The Glitch in 'Basic B*tch'

Maybe it’s because I’m currently working from Los Angeles, the mecca of discriminating in the name of social demand, or maybe it’s because I’ve heard this phrase at least a dozen plus times this week alone — but can we talk about the term “basic b*tch,” please?

This wonderfully-crafted phrase is yet another checkbox on the endless list of reasons females are told we are unworthy through some discrepancy we possess. Great, because we needed more items on this list, right?

In case you live in Mayberry, the term “basic b*tch” refers to a female who is deemed to be following trends too closely. So, now you can be ridiculed for not having enough style and for being too in-style. Logic at its finest.

What I want women to think about is this: Is there a term called “basic bro” taking over out there? Nope. Not mainstream at least. Does anyone else find that ironic?

Women, what in the hell are we doing to one another — and why?

If there was a news story about a woman going to different park playgrounds telling all the little girls they were fat or too skinny; too dark-skinned or too pale; their clothes were embarrassingly outdated or they were “basic” because their clothes were too trendy; their idea of fun on the playground was either too weird or too boring; and was encouraging others to join in this little girl bashing rampage, we would have a nationwide hunt going down to find this playground poacher. And when we found her, she would have zero mercy. Thousands would line the streets and fashion harsh signs to picket at her trial. Newspaper and news headlines would be anything but flattering. And this woman would not only serve time, but when she got out, she’d probably never get a decent job again.

Well, guess what ladies? WE are this very woman every time we pick up a judgmental phrase and take part in critiquing one another. Not only are the women we are insulting simply grown-up versions of the playground crew, but actual little girls are watching how we, female “adults,” are treating one another. Little girls don’t play house, tea party or dress up because it’s in their DNA, they play that way because they watch US — what we do, how we act when we do it, what we say while doing it, etc.

When we’re at the hair salon and comment on how “busted” another woman looks without makeup — that little girl waiting on her mom to get a haircut hears that judgment and she absorbs it; thus carrying it with her through life while she is growing. The hairdresser hears that statement and now knows she is also held in that same hypercritical light and probably takes a longer look at herself in the mirror when she washes her face that night.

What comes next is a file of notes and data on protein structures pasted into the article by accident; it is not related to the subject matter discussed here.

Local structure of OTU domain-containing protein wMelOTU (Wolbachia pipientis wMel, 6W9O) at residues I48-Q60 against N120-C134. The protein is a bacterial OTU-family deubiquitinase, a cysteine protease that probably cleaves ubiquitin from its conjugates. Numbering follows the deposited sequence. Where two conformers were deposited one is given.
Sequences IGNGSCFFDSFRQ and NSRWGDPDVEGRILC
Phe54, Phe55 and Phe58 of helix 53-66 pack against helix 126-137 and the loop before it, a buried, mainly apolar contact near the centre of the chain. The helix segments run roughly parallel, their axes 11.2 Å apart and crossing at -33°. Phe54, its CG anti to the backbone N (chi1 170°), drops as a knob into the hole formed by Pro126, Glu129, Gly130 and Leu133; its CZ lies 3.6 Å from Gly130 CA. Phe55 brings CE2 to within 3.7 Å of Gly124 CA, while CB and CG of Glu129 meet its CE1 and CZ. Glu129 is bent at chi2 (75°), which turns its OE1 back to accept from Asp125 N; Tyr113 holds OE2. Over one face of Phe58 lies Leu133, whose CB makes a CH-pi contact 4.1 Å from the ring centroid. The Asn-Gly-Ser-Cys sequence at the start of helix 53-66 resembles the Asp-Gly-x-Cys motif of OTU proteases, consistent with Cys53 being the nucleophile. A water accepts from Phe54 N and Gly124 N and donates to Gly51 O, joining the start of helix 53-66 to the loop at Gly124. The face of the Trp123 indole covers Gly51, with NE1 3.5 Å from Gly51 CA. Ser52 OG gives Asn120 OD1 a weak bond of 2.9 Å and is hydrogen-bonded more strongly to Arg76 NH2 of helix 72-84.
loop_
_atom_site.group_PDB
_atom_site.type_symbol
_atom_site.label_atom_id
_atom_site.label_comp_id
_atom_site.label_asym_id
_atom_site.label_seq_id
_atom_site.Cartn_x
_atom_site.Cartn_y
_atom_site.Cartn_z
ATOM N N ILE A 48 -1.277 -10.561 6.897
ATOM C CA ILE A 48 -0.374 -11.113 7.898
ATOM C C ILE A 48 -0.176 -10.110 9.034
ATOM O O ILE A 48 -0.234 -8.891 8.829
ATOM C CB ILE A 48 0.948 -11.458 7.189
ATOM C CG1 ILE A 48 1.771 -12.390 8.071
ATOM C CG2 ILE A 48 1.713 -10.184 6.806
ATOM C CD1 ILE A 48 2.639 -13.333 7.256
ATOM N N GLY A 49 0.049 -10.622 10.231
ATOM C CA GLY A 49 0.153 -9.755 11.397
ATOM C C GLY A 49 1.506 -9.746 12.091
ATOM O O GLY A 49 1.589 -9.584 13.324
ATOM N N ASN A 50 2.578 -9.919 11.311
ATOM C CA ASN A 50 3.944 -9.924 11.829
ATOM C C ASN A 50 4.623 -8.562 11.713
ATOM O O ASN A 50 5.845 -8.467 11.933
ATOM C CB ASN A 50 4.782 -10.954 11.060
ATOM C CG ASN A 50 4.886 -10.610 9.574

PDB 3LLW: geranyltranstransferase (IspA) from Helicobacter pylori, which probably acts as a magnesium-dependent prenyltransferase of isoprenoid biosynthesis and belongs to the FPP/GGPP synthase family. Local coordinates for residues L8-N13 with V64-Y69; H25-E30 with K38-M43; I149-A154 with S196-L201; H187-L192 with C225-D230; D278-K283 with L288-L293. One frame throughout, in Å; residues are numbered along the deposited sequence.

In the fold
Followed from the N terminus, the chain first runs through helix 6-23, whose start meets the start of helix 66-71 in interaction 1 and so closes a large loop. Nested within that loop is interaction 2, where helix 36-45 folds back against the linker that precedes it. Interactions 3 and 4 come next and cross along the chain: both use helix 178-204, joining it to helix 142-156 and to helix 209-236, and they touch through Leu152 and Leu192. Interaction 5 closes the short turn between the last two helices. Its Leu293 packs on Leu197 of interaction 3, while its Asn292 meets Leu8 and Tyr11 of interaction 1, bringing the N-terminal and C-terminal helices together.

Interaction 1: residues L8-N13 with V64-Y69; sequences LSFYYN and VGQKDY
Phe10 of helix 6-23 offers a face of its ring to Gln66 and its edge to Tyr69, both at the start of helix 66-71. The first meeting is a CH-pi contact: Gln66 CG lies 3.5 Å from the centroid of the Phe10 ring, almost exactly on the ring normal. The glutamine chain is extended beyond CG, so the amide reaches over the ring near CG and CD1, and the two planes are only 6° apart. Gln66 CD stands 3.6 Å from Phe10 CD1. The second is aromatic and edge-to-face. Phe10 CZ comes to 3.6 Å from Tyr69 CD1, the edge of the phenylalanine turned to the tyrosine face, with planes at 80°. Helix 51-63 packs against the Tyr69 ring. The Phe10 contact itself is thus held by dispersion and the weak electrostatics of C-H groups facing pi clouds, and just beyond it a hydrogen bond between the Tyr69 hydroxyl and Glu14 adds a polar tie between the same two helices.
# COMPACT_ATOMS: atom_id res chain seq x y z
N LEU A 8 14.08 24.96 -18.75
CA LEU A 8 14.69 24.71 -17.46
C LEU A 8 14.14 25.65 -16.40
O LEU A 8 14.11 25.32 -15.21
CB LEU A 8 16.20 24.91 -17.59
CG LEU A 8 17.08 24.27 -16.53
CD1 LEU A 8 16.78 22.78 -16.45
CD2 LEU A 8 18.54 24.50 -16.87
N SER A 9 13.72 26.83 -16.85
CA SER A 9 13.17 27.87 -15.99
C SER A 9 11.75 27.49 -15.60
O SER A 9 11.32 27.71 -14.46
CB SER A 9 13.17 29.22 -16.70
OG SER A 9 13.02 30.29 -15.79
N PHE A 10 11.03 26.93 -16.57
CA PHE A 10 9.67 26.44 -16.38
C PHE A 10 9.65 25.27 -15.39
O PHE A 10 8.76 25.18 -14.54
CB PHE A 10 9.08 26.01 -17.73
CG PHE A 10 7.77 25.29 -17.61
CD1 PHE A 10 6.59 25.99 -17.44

When we’re at happy hour and talk about how a gal pal is so “lame” because she would rather work in her garden than cocktail it up, each of our friends at that table also inertly questions if their interests are viewed as lame.

When a woman in a revealing bikini walks past and comments are thrown about her “skank” status, each friend questions themselves the next time they want don a sexy look when they are feeling frisky.

What I’ve found through the women’s workshops I’ve both taught and attended is 90 percent of the stories women will share revolve around feeling judged by one another. Young high school girls feel judged if they go the “good girl” route versus their friend’s party path. Gals new to the “real world” have cried because they desire a less traditional path than what their mothers would have them pursue. Soon-to-be-mothers are torn up over their mother-in-law’s critical eye over how she feels called to raise her children. Women struggle with feeling validated by one another if they stay at home or pursue a career in general. If you marry someone who’s poor, you settled for a loser. Marry someone who’s rich, and you’re a gold-digger. If you’re shy, you’re stuck-up. If you’re outgoing, you’re “too much” sometimes. We are literally (as in ask your neighborhood pharmacist) driving each other either crazy or into depression.

This isn’t small talk — it’s smash talk. It’s not “one little comment” it’s spreading a strand of a verbal virus that is killing our women from the inside, out. It is my hope that one day our social response reflex will hold a woman gossiping about another woman at the dinner table in the same repulsive light as if she were nine-months pregnant and smoking at that same table. Because it’s not just unflattering, it’s unhealthy.

Women often refer to the phenomenon known as “guy code.” When someone is dissing or confronting one of their male peers, it’s all men on deck. Guys have this “code” because they stick together. They see themselves on the same team/pack/side.

Ladies, we can share the benefits of this same comradery practice, too. If we aren’t into something a fellow female is embodying, we don’t have to say anything. Neutral energy is still healthy energy. A great response can be, “It’s not my thing, but I’m glad it makes her happy.”

Who’s down for #teamXX to take over? (Feel free to get creative with other tag names social mavens). When you see a thread of judgmental comments or negative headlines regarding a fellow female on social media, use #teamXX and encourage other ladies to do the same. Imagine a society where women had each other’s back — instead of stabbing them. We create our culture. We supply the demand of what lingo is used in our magazines, media and small talk.

If any artsy gals are reading this, how about we bring a modern twist to the “We can do it” Rosie the Riveter pose but for this feminine bond mission? I truly believe we can do it – and encourage our younger female teammates to do the same.

Let the realignment experiment begin…

Kat Cowley is the author of “Week to Strong: Thought-Shifting Mental Shape-Up Plan” and a personal development women’s workshop creator. To learn more, please visit

Source: Huff Post

Leave a Reply